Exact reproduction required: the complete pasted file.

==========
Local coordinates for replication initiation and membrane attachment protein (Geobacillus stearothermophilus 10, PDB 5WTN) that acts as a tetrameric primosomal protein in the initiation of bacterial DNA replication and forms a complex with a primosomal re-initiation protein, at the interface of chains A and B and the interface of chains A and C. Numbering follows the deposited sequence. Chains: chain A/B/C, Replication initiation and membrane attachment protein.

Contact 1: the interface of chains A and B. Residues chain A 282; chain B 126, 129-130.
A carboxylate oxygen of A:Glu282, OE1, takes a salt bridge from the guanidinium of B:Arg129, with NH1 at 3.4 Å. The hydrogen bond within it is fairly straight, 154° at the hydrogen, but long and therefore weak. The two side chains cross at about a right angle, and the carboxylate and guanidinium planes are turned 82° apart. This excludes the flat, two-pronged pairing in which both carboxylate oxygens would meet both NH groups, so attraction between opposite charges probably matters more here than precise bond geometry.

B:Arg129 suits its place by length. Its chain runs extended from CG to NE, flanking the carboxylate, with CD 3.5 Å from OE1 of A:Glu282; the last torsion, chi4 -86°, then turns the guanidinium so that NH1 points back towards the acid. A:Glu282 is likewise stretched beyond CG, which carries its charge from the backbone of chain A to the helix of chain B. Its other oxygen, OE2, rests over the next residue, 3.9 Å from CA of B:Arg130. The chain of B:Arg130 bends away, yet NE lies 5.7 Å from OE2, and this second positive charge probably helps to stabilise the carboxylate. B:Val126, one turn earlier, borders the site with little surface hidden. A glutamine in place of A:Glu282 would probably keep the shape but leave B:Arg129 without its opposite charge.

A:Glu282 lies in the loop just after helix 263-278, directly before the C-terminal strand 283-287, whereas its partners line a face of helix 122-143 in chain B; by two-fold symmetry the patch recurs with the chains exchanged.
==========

Local coordinates for replication initiation and membrane attachment protein (Geobacillus stearothermophilus 10, PDB 5WTN) that acts as a tetrameric primosomal protein in the initiation of bacterial DNA replication and forms a complex with a primosomal re-initiation protein, at the interface of chains A and B and the interface of chains A and C. Numbering follows the deposited sequence. Chains: chain A/B/C, Replication initiation and membrane attachment protein.

Contact 1: the interface of chains A and B. Residues chain A 282; chain B 126, 129-130.
A carboxylate oxygen of A:Glu282, OE1, takes a salt bridge from the guanidinium of B:Arg129, with NH1 at 3.4 Å. The hydrogen bond within it is fairly straight, 154° at the hydrogen, but long and therefore weak. The two side chains cross at about a right angle, and the carboxylate and guanidinium planes are turned 82° apart. This excludes the flat, two-pronged pairing in which both carboxylate oxygens would meet both NH groups, so attraction between opposite charges probably matters more here than precise bond geometry.

B:Arg129 suits its place by length. Its chain runs extended from CG to NE, flanking the carboxylate, with CD 3.5 Å from OE1 of A:Glu282; the last torsion, chi4 -86°, then turns the guanidinium so that NH1 points back towards the acid. A:Glu282 is likewise stretched beyond CG, which carries its charge from the backbone of chain A to the helix of chain B. Its other oxygen, OE2, rests over the next residue, 3.9 Å from CA of B:Arg130. The chain of B:Arg130 bends away, yet NE lies 5.7 Å from OE2, and this second positive charge probably helps to stabilise the carboxylate. B:Val126, one turn earlier, borders the site with little surface hidden. A glutamine in place of A:Glu282 would probably keep the shape but leave B:Arg129 without its opposite charge.

A:Glu282 lies in the loop just after helix 263-278, directly before the C-terminal strand 283-287, whereas its partners line a face of helix 122-143 in chain B; by two-fold symmetry the patch recurs with the chains exchanged.